NTSB Report Details Train Car Derailments From Barge Overhanging Railroad Track
The National Transportation Safety Board (NTSB) has released its report concerning a collision between a coal train and a barge pushed against the shoreline that was overhanging the railroad track in Galland, Iowa.
The collision took place at 11:43 p.m. November 13, 2021, at Upper Mississippi River Mile 372.
The BNSF train struck the bow rake of a forward barge overhanging the track. It had been part of a tow of four empty barges pushed by the towing vessel mv. Baxter Southern.
Two locomotives and 10 hopper cars loaded with coal derailed, and six of the derailed cars entered the river. Two people on the train sustained minor injuries. Total damage was estimated at $1.9 million.
The captain of the Baxter Southern said the wind had increased to 15 to 20 mph. with gusts as high as 40-45 mph., making it difficult to maintain the vessel’s heading with the empty barges, the NTSB said. When the pilot arrived at in the wheelhouse, he and the captain reviewed the weather forecast.
The captain said he had originally planned to tie up at Lock and Dam No. 19 (Mile 364) to wait for the wind to decrease, but there were two tows ahead of the Baxter Southern, and he knew those tows would occupy all available mooring space at the lock.
After determining it wasn’t safe to proceed and would be unsafe to try to turn the tow around and find another place upriver to dock, the pilot told the captain there was an area on the right descending bank before the lock where he had previously seen barges pushed up on the riverbank. They then reviewed the vessel’s Rose Point Navigation System, which was set on night-time display mode.
While they saw a magenta dashed line on the electronic navigation chart next to the railroad tracks at Mile 372, both the pilot and captain said they believed it represented a fleeting area and would be safe to push up against the bank within it, the NTSB said. The chart showed railroad tracks along the riverbank but did not provide the distance from the river to the tracks.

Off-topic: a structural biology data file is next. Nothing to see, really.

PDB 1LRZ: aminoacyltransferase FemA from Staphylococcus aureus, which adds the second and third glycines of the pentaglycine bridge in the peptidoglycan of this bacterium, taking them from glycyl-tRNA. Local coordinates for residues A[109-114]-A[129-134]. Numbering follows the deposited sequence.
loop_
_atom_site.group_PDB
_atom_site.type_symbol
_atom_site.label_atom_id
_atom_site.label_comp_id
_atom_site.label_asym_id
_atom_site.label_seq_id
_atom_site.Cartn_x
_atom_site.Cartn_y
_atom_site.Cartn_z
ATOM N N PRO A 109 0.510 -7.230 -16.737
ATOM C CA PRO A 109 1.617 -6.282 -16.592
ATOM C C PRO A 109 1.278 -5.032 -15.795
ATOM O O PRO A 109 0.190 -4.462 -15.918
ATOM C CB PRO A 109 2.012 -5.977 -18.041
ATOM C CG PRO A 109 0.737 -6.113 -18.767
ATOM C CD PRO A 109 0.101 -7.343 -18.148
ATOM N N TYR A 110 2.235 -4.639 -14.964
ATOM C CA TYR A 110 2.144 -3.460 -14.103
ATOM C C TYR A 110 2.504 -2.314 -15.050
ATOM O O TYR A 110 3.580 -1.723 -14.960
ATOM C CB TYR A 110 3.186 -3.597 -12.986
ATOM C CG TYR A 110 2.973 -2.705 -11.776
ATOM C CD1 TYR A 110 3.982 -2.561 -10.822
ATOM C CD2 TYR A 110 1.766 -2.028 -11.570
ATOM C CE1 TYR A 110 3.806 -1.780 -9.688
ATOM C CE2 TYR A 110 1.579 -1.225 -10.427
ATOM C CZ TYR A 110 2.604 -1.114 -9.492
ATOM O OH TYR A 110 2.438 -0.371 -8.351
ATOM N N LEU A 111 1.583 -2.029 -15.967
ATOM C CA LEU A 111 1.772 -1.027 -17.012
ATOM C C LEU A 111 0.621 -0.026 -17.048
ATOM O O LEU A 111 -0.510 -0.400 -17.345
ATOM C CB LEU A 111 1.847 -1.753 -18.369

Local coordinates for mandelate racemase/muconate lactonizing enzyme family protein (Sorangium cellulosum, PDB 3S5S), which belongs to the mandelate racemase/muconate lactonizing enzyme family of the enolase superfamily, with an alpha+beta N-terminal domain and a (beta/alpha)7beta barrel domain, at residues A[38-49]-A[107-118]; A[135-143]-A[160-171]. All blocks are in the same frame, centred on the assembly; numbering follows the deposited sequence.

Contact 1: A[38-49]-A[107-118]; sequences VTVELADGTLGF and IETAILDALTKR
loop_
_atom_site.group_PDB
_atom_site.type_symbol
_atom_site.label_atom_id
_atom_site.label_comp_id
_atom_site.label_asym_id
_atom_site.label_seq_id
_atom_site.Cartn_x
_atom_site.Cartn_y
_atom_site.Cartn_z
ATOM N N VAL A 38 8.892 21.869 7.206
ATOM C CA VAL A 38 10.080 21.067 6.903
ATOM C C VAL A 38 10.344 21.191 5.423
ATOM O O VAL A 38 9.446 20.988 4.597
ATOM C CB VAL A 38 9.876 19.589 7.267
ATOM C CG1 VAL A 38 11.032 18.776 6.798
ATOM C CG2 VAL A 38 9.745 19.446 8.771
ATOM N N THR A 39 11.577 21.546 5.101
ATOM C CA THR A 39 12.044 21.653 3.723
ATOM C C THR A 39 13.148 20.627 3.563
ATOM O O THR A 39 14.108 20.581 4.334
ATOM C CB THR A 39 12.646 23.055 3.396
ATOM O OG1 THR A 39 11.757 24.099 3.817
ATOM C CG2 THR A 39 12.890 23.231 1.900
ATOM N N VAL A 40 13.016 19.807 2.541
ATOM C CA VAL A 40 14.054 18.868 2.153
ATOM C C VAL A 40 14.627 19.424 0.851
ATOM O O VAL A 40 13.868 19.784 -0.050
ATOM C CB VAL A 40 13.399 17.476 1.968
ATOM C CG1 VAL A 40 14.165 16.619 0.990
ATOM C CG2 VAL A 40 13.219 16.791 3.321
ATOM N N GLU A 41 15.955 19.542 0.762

Because of the high winds and nighttime conditions, the captain and pilot decided not to place a crewmember as a lookout on the forwardmost barge to ensure the barges did not cross the track. Instead, they planned to send crew members onto the barges after it was pushed up on the bank to check. The pilot turned on the search light atop the wheelhouse and pointed it toward the bow to illuminate the barges so three crewmembers could see where they were walking. Before they could check the track clearance, they saw the headlight of the approaching train coming around a slight bend in the tracks about 2,000 feet away.
Both the train conductor and the engineer saw the lights and outline of the towing vessel and barges in the distance but thought it was perpendicular to the shoreline as the train was passing through the slight right turn in the track. They added it was common to see tows and barges in this area. Upon realizing the forward barge overhung the track, the engineer applied the brakes on all the locomotives and freight cars. Upon seeing the sparks from the braking train, the pilot on the Baxter Southern put the engines in reverse to move away from the track and sounded the general alarm to warn the crew, but he was unable to move in time to avoid the collision.
According to the electronic chart symbol reference table, on electronic navigational charts, magenta dashed lines accompanied by an exclamation mark, as indicated on the chart, show the limit of a caution area, and there are no navigational chart symbols for a fleeting area. Right clicking a mouse on the exclamation mark displays a corresponding caution note.
The caution note for that particular area read: “Caution Area: RR [Railroad] Collision and Trackbed Erosion Risk” and “Risk of train collision and embankment erosion due to channel proximity to railroad.”
Both the captain and pilot said they had training in using the ECS, but they stated they did not see the exclamation point icon by the magenta dashed line because the screen setting was in nighttime mode, making the exclamation point difficult to see.The NTSB determined the probable cause of the collision was the tow’s pilot and captain not correctly identifying the caution area and said mariners should ensure they understand all symbols and applicable advisories in their systems and that owners and operators should ensure their crews are proficient in the use of the electronic charting system.